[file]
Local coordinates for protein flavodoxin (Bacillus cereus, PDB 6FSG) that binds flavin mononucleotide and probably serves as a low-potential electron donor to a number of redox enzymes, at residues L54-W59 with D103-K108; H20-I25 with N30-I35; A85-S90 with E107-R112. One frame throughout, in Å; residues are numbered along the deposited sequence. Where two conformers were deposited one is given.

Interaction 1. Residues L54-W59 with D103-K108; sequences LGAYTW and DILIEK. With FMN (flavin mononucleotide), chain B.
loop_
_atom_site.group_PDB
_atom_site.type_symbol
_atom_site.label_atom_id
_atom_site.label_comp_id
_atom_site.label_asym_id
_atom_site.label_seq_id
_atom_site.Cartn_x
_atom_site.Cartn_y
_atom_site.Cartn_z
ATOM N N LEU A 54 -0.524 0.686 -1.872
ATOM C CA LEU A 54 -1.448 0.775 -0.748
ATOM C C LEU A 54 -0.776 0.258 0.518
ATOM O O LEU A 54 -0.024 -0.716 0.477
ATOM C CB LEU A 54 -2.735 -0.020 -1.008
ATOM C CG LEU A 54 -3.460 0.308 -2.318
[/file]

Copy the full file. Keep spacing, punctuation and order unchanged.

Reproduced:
Local coordinates for protein flavodoxin (Bacillus cereus, PDB 6FSG) that binds flavin mononucleotide and probably serves as a low-potential electron donor to a number of redox enzymes, at residues L54-W59 with D103-K108; H20-I25 with N30-I35; A85-S90 with E107-R112. One frame throughout, in Å; residues are numbered along the deposited sequence. Where two conformers were deposited one is given.

Interaction 1. Residues L54-W59 with D103-K108; sequences LGAYTW and DILIEK. With FMN (flavin mononucleotide), chain B.
loop_
_atom_site.group_PDB
_atom_site.type_symbol
_atom_site.label_atom_id
_atom_site.label_comp_id
_atom_site.label_asym_id
_atom_site.label_seq_id
_atom_site.Cartn_x
_atom_site.Cartn_y
_atom_site.Cartn_z
ATOM N N LEU A 54 -0.524 0.686 -1.872
ATOM C CA LEU A 54 -1.448 0.775 -0.748
ATOM C C LEU A 54 -0.776 0.258 0.518
ATOM O O LEU A 54 -0.024 -0.716 0.477
ATOM C CB LEU A 54 -2.735 -0.020 -1.008
ATOM C CG LEU A 54 -3.460 0.308 -2.318